Today marks the second anniversary of my diabetes diagnosis. Hard to believe that it has already been two years! I can still remember that first day and night in the hospital, first in the Resus room, then after about three hours I was moved to intensive care. In the middle of the night I was then moved to a side room in a general ward, and early the following day onto the ward itself – four beds in 24 hours! I felt absolutely dreadful when I arrived. My blood sugar was 37 mmol/l and my HbA1c was 11.8. On admission I weighed 116 pounds. Now, two years on I weigh a planet-shaking (for me!) 170 pounds!
I left the hospital on 11 different drugs, plus insulin – now I am on only two drugs. I tend to forget that my insulin is also part of my medication whenever I am asked as it seems so fundamental to my condition The other meds are things I could probably do without and still get by, but I know I wouldn’t last long without my insulin.
I did some checking on my blood glucose meter software to find out how things have gone over the past year. On the whole, I think I have been very lucky and have managed to keep fairly tight control of my levels. Out of a total of 2,119 fingerprick tests (my poor fingers!), I have had 482 above range – about 21%. A lot of those would have been tests taken after meals and before exercise, when I would expect to be above range, as many non-diabetics might also be. The margins haven’t been that great, with just the very rare excursion into double figures. My highest reading during the year was 16.2 mmol/l.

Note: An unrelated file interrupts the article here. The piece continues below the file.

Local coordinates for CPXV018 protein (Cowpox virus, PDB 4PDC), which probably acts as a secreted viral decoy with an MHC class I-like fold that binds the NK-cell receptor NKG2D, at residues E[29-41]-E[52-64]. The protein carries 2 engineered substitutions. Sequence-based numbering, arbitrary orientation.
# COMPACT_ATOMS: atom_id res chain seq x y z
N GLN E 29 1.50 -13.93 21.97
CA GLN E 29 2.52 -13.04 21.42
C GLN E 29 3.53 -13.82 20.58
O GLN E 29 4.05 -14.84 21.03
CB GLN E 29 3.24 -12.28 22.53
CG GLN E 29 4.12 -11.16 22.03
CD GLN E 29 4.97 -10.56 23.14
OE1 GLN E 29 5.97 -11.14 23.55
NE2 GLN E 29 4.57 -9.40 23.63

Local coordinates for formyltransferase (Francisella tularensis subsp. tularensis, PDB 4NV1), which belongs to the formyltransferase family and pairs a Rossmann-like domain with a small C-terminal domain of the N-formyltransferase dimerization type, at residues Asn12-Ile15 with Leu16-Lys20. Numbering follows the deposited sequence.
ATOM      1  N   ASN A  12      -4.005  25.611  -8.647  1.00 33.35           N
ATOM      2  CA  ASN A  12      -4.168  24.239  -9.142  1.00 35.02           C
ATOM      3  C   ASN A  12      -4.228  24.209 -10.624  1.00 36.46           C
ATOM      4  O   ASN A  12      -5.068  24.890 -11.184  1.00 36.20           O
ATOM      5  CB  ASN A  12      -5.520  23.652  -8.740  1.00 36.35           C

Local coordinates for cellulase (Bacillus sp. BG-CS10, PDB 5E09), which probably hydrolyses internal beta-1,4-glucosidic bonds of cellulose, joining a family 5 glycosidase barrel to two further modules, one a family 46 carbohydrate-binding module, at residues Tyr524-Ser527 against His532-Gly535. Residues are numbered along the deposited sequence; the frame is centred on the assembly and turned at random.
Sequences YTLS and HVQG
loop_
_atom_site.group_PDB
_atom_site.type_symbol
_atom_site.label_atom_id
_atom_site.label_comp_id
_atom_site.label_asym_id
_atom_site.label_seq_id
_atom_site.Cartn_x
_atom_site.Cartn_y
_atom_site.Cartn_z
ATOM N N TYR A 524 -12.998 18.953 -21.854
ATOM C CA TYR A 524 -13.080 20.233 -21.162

As for the lows, I’ve had surprisingly few. OK, 106 might sound like a lot of occasions for your blood sugar to drop so low that you suddenly transform into a sweating, shaking, panicking idiot, but I probably used to do that on occasion before diabetes! In fact, it only accounts for 5% of all my tests in the year. Looking a bit closer, I can see that I have only had two hypos in the past thirty days, so I think that my control is steadily improving. Overall, the average BG level over those 2,000+ tests is 5.93 mmol/l. I’ve been sticking lancets in my fingers on average 5.8 times a day – which again has actually dropped to below 5 times a day over the past month. I think I have been testing less mainly because I have injured my knee and not been able to go out running.